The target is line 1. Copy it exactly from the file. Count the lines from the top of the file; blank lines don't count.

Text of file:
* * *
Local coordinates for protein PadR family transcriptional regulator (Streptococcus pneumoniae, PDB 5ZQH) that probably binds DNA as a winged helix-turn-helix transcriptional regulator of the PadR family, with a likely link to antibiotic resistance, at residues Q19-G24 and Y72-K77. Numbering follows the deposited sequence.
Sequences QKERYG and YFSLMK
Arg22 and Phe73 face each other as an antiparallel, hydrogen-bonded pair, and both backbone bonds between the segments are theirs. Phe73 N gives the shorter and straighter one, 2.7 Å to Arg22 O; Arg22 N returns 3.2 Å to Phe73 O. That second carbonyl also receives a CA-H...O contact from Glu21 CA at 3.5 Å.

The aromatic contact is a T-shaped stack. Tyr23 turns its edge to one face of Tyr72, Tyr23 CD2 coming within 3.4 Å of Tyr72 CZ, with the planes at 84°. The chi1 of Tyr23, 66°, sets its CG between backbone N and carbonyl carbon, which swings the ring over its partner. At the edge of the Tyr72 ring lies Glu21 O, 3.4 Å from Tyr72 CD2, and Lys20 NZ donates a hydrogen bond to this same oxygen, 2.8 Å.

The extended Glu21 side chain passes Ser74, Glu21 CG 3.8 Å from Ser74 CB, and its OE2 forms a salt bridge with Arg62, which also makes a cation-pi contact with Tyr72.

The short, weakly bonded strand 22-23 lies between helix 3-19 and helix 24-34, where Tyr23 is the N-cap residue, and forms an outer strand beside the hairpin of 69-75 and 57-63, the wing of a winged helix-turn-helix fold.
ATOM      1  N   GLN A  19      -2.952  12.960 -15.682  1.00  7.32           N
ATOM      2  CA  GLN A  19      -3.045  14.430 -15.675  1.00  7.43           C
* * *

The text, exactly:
Local coordinates for protein PadR family transcriptional regulator (Streptococcus pneumoniae, PDB 5ZQH) that probably binds DNA as a winged helix-turn-helix transcriptional regulator of the PadR family, with a likely link to antibiotic resistance, at residues Q19-G24 and Y72-K77. Numbering follows the deposited sequence.